There’s no doubt about it—a Registered Education Savings Plan is a great deal for parents.

It provides you with a tax-sheltered way to save for your children’s post-secondary education and grow those savings even faster thanks to government grants.

The Canada Education Savings Grant (CESG) matches 20% on the first $2,500 contributed each year, to a lifetime maximum grant of $7,200 per child. Some provinces, including Quebec, offer additional incentives for parents to save for their children’s education.

However, RESP rules can be tricky when it comes time to start withdrawing money. The key thing to remember when making withdrawals is that the government takes a very different view of money in the plan depending on how it got there.

First, there’s the money you contributed to the RESP over the years. When you withdraw this money, the federal government calls this a Post-secondary Education Payment or PSE. That’s your money and you can withdraw it tax free.

The second category consists of grants and any other government incentives paid into the plan, plus the investment earnings—interest, dividends and capital gains that have accumulated over the years. Together, this portion of the RESP is called the Educational Assistance Payment or EAP when withdrawn, and it’s taxable.

To withdraw money from an RESP, you will have to provide documents showing your child is enrolled in an eligible post-secondary institution, such as a university, CEGEP, college or trade school.

EAP withdrawals are taxable in the hands of your child. A T4 slip (and a Relevé 1 slip for Quebec residents) is issued to the student by the financial institution holding your RESP. This is advantageous because your child’s annual income will typically be low enough that the EAP will trigger no or minimal income tax.

EAP withdrawals are limited to $5,000 for the first 13 weeks of a full-time student’s post-secondary program, but after this period there is no limit on additional EAP withdrawals. However, if the student takes a break from his or her studies and does not re-enroll in an eligible educational program for 12 months, the original $5,000 limit is reinstated. EAP withdrawals for part-time students are limited to $2,500 for every 13-week period.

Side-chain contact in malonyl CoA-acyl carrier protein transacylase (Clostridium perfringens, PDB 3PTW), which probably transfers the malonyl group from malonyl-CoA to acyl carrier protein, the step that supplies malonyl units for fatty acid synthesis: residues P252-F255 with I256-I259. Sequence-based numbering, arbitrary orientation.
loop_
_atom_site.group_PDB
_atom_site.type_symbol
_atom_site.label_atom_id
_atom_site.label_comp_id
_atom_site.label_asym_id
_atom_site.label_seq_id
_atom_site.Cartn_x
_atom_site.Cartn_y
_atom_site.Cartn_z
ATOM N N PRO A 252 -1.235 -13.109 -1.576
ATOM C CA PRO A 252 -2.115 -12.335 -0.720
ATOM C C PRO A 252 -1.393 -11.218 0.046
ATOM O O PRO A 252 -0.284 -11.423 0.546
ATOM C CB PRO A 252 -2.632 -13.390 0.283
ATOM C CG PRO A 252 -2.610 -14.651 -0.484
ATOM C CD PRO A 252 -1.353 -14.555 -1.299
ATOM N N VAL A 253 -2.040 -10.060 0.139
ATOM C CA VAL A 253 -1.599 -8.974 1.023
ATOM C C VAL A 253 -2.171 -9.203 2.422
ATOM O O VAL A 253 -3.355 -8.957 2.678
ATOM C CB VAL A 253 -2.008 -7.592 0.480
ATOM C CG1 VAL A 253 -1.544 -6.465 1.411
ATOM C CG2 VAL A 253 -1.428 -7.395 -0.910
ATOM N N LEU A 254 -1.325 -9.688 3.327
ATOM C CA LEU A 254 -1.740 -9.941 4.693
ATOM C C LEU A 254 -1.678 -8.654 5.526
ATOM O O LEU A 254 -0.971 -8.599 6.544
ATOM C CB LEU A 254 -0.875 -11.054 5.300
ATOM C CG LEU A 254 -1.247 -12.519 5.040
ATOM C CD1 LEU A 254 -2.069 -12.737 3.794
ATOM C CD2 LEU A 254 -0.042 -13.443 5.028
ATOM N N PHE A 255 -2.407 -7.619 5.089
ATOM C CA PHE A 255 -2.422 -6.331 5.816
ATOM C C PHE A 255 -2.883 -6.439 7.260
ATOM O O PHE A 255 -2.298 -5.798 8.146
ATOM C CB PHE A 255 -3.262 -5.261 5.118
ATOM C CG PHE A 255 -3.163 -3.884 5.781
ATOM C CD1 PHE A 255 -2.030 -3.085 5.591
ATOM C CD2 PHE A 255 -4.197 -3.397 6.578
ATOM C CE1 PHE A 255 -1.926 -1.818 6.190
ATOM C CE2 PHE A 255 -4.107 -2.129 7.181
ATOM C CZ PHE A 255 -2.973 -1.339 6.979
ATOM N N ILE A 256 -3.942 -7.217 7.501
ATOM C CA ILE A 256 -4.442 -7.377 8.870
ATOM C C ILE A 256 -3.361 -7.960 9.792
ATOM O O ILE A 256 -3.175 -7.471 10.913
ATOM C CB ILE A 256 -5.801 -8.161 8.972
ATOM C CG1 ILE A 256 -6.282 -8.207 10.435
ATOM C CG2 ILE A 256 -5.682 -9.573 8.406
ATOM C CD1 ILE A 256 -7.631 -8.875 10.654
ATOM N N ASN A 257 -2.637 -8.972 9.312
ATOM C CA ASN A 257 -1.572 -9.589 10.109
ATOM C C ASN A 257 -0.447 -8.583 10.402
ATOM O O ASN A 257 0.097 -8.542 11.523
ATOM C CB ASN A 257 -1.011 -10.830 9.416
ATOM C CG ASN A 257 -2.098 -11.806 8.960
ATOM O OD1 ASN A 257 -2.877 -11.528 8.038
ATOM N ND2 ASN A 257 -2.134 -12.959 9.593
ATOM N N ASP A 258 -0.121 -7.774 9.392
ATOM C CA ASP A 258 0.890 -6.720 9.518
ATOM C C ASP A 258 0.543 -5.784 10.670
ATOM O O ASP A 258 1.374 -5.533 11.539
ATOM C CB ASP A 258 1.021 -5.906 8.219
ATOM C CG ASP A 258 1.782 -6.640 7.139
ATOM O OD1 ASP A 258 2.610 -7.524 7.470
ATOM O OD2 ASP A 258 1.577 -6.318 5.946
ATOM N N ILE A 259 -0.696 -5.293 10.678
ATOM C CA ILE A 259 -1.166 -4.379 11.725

The good news is that the government is very flexible about what RESP withdrawals can be used for in funding your children’s education and doesn’t require you to submit receipts.

Of course, the money can be used to cover tuition, fees, books, and other direct costs. But it can also pay for a student’s indirect costs such as rent, meals, computer equipment, office furniture, transit fares and any other living expenses.

EAP withdrawals can only be made penalty free until six months after your child has stopped being enrolled in a post-secondary institution.

An RESP can be left open for up to 36 years. However, any EAP remaining when it is closed must be repaid to the government. You can transfer up to $50,000 of the investment earnings portion to your RRSP if you have contribution room or you may withdraw funds as taxable income in your hands.

Given these restrictions, it’s important to keep track of how much EAP remains in the plan and get it out before your children finish their post-secondary education.

Once you have withdrawn all the EAP, I advise clients to quickly close the RESP. By closing the plan, you recover any of your contributions that are left and avoid having more investment income and capital gains build up, which count as EAP with all that implies.

What to do with the money left over when you close your RESP? Your original intent was to save it for the kids’ future, so you might want to keep it in case they return to school in the future. Or you could put it into their tax-free savings accounts (being careful not to exceed their contribution limits). Another possibility is to use the money to top up your or your spouse’s RRSPs. It’s up to you.

An RESP is an excellent vehicle as long as you keep your eye on the rules when helping your kids with their education and winding down your plan.